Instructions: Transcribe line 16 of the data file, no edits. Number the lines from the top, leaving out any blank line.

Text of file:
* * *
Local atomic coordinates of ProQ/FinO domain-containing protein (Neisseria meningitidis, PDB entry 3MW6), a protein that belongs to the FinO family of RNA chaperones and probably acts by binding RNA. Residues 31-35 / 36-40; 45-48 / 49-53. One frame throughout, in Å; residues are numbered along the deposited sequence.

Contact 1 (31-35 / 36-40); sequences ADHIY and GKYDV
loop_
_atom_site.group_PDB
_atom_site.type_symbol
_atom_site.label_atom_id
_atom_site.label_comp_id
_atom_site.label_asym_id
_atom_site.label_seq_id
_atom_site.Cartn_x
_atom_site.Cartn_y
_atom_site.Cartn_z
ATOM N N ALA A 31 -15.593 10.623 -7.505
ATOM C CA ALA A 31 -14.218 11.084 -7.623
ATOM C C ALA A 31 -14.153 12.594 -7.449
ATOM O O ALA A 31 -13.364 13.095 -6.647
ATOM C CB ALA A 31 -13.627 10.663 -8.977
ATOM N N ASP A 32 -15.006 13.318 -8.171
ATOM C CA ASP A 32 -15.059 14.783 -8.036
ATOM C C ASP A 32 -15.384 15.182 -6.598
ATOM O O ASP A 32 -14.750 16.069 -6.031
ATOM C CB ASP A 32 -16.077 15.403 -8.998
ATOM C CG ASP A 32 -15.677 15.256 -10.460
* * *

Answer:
ATOM O O ALA A 31 -13.364 13.095 -6.647